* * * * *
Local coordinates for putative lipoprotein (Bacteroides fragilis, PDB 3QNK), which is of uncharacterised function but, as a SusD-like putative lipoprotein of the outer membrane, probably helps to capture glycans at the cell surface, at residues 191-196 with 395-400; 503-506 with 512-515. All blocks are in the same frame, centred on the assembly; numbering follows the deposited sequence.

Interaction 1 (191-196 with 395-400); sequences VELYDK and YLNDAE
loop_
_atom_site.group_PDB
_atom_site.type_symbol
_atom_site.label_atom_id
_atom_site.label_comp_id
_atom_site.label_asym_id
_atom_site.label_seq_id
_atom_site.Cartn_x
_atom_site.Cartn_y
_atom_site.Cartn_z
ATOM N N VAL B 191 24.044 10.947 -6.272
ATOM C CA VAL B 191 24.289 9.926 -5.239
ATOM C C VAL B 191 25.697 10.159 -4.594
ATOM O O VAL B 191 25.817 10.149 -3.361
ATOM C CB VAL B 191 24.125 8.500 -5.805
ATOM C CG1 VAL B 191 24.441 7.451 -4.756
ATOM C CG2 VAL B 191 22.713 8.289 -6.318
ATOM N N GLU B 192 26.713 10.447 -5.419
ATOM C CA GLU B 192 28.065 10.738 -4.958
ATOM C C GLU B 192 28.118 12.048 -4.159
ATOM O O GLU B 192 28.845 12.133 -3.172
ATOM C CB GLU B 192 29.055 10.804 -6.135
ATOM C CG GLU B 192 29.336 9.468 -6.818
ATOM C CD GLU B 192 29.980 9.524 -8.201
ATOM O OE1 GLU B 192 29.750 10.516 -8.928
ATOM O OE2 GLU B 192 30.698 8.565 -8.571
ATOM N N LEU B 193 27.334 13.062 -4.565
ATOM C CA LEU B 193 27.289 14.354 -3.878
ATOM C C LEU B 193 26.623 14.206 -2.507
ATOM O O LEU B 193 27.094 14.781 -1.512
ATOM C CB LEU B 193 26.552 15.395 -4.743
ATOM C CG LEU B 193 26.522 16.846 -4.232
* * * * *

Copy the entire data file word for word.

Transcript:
Local coordinates for putative lipoprotein (Bacteroides fragilis, PDB 3QNK), which is of uncharacterised function but, as a SusD-like putative lipoprotein of the outer membrane, probably helps to capture glycans at the cell surface, at residues 191-196 with 395-400; 503-506 with 512-515. All blocks are in the same frame, centred on the assembly; numbering follows the deposited sequence.

Interaction 1 (191-196 with 395-400); sequences VELYDK and YLNDAE
loop_
_atom_site.group_PDB
_atom_site.type_symbol
_atom_site.label_atom_id
_atom_site.label_comp_id
_atom_site.label_asym_id
_atom_site.label_seq_id
_atom_site.Cartn_x
_atom_site.Cartn_y
_atom_site.Cartn_z
ATOM N N VAL B 191 24.044 10.947 -6.272
ATOM C CA VAL B 191 24.289 9.926 -5.239
ATOM C C VAL B 191 25.697 10.159 -4.594
ATOM O O VAL B 191 25.817 10.149 -3.361
ATOM C CB VAL B 191 24.125 8.500 -5.805
ATOM C CG1 VAL B 191 24.441 7.451 -4.756
ATOM C CG2 VAL B 191 22.713 8.289 -6.318
ATOM N N GLU B 192 26.713 10.447 -5.419
ATOM C CA GLU B 192 28.065 10.738 -4.958
ATOM C C GLU B 192 28.118 12.048 -4.159
ATOM O O GLU B 192 28.845 12.133 -3.172
ATOM C CB GLU B 192 29.055 10.804 -6.135
ATOM C CG GLU B 192 29.336 9.468 -6.818
ATOM C CD GLU B 192 29.980 9.524 -8.201
ATOM O OE1 GLU B 192 29.750 10.516 -8.928
ATOM O OE2 GLU B 192 30.698 8.565 -8.571
ATOM N N LEU B 193 27.334 13.062 -4.565
ATOM C CA LEU B 193 27.289 14.354 -3.878
ATOM C C LEU B 193 26.623 14.206 -2.507
ATOM O O LEU B 193 27.094 14.781 -1.512
ATOM C CB LEU B 193 26.552 15.395 -4.743
ATOM C CG LEU B 193 26.522 16.846 -4.232